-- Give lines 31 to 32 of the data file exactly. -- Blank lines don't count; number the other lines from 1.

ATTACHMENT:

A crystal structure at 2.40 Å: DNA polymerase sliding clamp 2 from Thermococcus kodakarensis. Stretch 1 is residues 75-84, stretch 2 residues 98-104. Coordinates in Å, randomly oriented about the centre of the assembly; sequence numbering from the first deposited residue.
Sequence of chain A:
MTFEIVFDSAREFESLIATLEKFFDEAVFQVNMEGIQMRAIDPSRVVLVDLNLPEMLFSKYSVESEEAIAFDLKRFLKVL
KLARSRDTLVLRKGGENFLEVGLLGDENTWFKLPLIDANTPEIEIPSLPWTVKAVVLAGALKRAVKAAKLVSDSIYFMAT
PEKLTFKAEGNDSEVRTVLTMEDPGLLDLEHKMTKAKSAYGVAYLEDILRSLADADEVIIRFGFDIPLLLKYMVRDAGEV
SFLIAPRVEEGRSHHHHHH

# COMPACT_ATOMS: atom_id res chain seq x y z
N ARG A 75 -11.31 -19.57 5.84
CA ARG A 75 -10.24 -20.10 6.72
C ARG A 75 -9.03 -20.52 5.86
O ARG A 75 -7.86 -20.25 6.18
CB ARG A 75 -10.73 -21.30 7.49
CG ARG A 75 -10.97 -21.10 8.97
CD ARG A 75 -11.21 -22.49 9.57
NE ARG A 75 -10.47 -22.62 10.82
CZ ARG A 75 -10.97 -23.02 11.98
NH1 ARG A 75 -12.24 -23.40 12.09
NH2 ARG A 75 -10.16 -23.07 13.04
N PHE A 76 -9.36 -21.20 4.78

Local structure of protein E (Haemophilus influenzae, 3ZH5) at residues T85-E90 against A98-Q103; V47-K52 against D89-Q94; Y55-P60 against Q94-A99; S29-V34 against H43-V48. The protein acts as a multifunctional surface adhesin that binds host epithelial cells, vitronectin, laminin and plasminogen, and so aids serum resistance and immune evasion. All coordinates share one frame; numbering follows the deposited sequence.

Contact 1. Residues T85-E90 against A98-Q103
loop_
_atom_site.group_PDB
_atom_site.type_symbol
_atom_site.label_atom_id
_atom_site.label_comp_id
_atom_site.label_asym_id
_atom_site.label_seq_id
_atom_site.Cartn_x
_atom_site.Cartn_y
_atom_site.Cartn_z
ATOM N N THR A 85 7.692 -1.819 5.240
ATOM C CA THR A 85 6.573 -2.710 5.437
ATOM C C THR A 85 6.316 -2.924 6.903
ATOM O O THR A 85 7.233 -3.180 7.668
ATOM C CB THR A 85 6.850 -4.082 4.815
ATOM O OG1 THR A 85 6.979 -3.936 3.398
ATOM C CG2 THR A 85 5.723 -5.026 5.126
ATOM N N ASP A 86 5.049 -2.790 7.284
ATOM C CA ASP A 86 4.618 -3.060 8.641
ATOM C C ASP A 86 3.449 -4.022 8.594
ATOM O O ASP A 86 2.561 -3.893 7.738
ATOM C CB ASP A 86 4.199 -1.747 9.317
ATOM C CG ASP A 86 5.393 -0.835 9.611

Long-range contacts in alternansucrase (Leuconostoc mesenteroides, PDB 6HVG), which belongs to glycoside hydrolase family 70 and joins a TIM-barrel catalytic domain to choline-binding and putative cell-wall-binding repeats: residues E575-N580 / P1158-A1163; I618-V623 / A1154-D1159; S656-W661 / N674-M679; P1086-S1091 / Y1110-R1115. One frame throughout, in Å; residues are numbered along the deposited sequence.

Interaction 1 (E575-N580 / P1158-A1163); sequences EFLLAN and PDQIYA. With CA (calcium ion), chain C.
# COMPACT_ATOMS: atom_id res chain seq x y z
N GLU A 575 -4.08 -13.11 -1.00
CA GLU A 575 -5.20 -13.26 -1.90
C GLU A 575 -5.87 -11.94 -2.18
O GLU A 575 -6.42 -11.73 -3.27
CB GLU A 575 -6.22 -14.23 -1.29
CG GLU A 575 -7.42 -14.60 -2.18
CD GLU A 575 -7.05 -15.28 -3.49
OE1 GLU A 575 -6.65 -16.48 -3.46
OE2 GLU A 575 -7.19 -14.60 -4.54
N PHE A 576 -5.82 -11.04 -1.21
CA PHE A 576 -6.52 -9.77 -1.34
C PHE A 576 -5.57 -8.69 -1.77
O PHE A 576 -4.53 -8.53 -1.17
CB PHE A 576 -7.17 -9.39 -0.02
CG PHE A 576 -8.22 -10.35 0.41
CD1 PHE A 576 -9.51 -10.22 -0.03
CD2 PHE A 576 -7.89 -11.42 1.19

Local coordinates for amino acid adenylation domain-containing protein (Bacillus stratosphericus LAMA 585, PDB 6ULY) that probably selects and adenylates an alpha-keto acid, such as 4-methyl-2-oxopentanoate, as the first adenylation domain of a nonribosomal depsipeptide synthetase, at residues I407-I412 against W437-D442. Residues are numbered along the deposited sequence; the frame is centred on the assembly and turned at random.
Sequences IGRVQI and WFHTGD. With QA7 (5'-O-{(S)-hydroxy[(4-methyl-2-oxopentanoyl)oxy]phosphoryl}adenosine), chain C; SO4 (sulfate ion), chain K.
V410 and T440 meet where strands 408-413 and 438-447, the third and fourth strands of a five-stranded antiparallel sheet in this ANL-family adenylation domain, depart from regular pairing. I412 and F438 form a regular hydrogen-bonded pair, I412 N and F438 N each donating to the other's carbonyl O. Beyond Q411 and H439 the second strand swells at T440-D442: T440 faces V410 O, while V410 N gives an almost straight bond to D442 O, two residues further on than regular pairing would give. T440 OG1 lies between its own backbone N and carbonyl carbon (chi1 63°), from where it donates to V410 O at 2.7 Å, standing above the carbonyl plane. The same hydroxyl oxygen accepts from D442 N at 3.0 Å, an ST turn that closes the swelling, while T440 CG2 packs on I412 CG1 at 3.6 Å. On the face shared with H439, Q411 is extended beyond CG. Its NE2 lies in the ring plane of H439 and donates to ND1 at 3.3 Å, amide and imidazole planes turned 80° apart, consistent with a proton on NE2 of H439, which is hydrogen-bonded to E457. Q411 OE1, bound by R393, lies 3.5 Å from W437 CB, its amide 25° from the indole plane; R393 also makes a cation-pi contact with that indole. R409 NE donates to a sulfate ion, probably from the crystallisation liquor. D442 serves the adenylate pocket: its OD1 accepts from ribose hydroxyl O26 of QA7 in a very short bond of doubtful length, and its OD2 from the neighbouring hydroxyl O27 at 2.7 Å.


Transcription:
_atom_site.Cartn_z
ATOM N N THR A 85 7.692 -1.819 5.240